were in the Harrisburg and Plainview Fire Districts where the
overall tax rate rose 39 percent. Those districts doubled their
fire tax rates in addition to the jump in the county government
The smallest tax increase came in the town of Jefferson where
the overall rate rose 23 percent. A drop in the city's tax rate
offset some of the other increased rates, leading to the lower
Because it has three school systems, nine towns and a multitude
of fire districts, Jackson County's tax structure is among the
most complex in the state. t
growth plan to be presented in Dec.
A proposed five-year growth plan for the
Jackson County School System will be presented next month, according
to consultant Charles Reeves.
Reeves told the Jackson County Board of Education Monday night
that the plan will include additions and/or improvements at East
Jackson Middle School and Maysville, North Jackson and South
Jackson elementary schools, as well as plans for a new East Jackson
Reeves also presented members with initial plans for a 20-classroom
addition at West Jackson Middle School. The project, which will
take the facility up to its projected enrollment of 900, could
be completed by next fall.
"Hopefully, we'll let bid by early February," Reeves
said of the projected eight-month contract. "By the time
we finish it, we'll fill it up."
The BOE also approved a number of personnel changes during its
meeting. Among those changes were the approval of 16 substitute
Approved as substitutes were: Pam Stevens, Melissa Bruce, Misty
Riordan, Sherri Shaw, Jennifer Wetherford, Samantha Wells, Michael
Townson, Tina Lee, Mary Ann Ewing, Carla Rylee, Judy Cato, Kasey
Sheridan, Jimmy Hembree, Brandy Shaver, Kristi Gavalier and Tiffany
The board accepted five resignations: Brandy Logan Smith, BES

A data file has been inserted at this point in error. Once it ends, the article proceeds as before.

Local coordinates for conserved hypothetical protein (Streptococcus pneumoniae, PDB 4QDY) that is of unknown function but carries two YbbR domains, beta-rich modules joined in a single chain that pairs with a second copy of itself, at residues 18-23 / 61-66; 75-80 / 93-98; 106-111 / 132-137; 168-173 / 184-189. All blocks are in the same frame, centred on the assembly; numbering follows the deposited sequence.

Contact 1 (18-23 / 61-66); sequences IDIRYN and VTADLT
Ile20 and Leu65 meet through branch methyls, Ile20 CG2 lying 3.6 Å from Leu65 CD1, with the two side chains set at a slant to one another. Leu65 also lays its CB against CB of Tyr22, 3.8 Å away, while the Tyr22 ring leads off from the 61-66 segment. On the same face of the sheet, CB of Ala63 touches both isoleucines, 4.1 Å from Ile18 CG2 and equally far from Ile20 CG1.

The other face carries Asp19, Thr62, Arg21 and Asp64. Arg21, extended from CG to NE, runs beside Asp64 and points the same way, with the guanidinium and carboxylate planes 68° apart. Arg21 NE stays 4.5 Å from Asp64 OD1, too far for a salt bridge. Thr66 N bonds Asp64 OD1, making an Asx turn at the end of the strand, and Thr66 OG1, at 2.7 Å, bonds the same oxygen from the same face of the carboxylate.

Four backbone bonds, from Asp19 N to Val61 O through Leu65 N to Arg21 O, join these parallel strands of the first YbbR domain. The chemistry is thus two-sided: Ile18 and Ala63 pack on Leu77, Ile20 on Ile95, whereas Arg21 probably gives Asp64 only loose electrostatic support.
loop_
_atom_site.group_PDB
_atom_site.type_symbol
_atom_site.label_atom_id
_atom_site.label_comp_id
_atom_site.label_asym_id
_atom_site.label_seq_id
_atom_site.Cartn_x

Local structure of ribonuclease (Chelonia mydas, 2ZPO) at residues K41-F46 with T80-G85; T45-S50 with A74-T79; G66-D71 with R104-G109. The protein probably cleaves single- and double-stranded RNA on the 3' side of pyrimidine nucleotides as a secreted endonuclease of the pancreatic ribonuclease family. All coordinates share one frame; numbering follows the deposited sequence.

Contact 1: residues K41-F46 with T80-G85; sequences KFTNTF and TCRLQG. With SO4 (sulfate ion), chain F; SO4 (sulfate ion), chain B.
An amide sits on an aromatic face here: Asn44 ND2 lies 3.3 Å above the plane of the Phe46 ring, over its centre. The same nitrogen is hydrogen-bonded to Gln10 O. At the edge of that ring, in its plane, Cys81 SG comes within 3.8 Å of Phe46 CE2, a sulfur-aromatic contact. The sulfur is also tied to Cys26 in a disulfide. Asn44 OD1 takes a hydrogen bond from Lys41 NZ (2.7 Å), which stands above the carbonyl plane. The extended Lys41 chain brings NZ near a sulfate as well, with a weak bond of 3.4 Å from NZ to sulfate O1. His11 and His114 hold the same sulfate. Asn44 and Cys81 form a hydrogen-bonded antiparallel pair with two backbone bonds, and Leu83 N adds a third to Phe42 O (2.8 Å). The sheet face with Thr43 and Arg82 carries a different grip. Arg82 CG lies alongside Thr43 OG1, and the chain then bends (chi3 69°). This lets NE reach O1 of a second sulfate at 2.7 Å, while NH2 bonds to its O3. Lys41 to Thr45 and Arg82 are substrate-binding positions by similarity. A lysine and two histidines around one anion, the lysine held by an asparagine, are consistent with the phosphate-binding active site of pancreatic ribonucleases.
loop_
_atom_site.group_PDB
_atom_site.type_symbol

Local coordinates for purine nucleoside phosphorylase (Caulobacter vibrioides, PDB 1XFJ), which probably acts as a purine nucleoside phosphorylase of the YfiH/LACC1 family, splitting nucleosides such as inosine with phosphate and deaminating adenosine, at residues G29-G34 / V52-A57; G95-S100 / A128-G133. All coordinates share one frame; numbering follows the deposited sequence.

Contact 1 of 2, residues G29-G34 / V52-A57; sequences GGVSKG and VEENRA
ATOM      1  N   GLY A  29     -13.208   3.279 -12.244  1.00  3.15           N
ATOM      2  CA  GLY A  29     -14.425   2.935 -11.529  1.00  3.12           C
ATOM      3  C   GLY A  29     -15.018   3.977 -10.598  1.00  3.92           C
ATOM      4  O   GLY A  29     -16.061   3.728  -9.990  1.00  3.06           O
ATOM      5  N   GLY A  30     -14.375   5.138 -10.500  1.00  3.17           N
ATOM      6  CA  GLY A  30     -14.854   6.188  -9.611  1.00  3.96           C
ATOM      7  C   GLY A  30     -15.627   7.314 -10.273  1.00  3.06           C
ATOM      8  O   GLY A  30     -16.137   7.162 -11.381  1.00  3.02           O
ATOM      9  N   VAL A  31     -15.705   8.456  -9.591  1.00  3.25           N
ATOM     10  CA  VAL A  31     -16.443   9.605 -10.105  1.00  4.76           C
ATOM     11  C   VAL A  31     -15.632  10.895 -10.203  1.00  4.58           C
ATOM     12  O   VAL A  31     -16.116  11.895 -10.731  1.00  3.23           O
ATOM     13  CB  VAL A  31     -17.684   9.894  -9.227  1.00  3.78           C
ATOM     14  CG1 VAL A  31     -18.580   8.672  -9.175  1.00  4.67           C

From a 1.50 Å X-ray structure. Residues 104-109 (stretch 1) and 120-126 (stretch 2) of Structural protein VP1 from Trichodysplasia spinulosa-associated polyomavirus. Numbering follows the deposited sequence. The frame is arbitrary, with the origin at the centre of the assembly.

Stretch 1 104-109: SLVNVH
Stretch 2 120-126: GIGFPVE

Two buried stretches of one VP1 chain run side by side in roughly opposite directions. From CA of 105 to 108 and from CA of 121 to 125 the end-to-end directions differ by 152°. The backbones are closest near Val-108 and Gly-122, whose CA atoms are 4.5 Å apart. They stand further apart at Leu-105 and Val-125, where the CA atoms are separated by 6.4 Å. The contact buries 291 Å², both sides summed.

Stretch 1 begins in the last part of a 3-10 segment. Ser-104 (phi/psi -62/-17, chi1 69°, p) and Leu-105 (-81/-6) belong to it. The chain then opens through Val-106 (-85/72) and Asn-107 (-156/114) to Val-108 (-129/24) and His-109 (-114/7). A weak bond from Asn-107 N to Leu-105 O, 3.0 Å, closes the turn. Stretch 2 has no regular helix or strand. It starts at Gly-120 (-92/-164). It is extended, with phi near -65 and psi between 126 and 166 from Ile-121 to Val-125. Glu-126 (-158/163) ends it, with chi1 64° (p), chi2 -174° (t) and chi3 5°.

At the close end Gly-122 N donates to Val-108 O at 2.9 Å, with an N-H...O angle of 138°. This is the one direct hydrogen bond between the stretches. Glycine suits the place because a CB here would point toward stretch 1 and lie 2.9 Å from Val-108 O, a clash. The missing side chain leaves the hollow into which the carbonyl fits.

reading aide; Janet Watson, BES reading aide; Carolyn Harper,
NJES secretary/bookkeeper; Ronnie Garmon, MES bus driver; and
Patricia Garrison, MES teacher.
Terry Tatum, Donna Huntsinger, John Feagins, Tammie Morrow and
Julie Sanders were hired as substitute bus drivers.
Transfers were also approved for Debbie Smith (SJES bookkeeper
to parapro), Teresa Dearman (NJES office clerk to secretary/bookkeeper)
and Cynthia George (bus driver to substitute teacher).
Other personnel matters included the hirings of Virginia Cooper
(JCCHS custodian), Rebecca Francis (BES reading aide), Cindy
Bates (WJMS special ed parapro), Tommy Brooks (WJMS custodian)
and Lucinda Chambers (JCCHS food service).
In other business, the BOE:
· met in a 90-minute executive session to discuss personnel
and a student appeal of a Discipline Tribunal decision. After
the session, the board voted unanimously to uphold the tribunal's
· presented a commendation for Citizens for Better Education
Committee members Rhonda Sailors, Stephanie Carroll and Tim Cornelison,
regarding that group's support of the recently-approved SPLOST
· held an election of board member Stephanie Kitchen as
· discussed a revision of the system's school day policy.
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deadlines given for next week
The Jackson Herald will have early deadlines next week due to
the Thanksgiving holiday.
The deadline for news will be at 5 p.m. on Friday. The deadline
for classified and display advertising will be 3 p.m. Friday.
The Herald will be printed a day early next week due to the holiday.
The paper will go to press on Tuesday night and be mailed on
Wednesday instead of Thursday. It will also be on the news stands
late Tuesday night.
The Herald office will be closed Thursday, Nov. 23, for the Thanksgiving
charged with DUI
Jefferson Mayor Byrd Bruce was charged
with driving under the influence of intoxicants (DUI) Friday.
Bruce, 76, was also charged with following too closely by the
Georgia State Patrol. The charges came after he was involved
in a wreck around 3 p.m. Friday at Washington Street and Old
A trooper with the Georgia State Patrol in Gainesville said the
accident occurred when Bruce hit a car in front of him that had
stopped for traffic. The trooper said Bruce then backed up and
struck the vehicle behind him.
He refused to take the Breathalyzer test and was then charged
by the state patrol.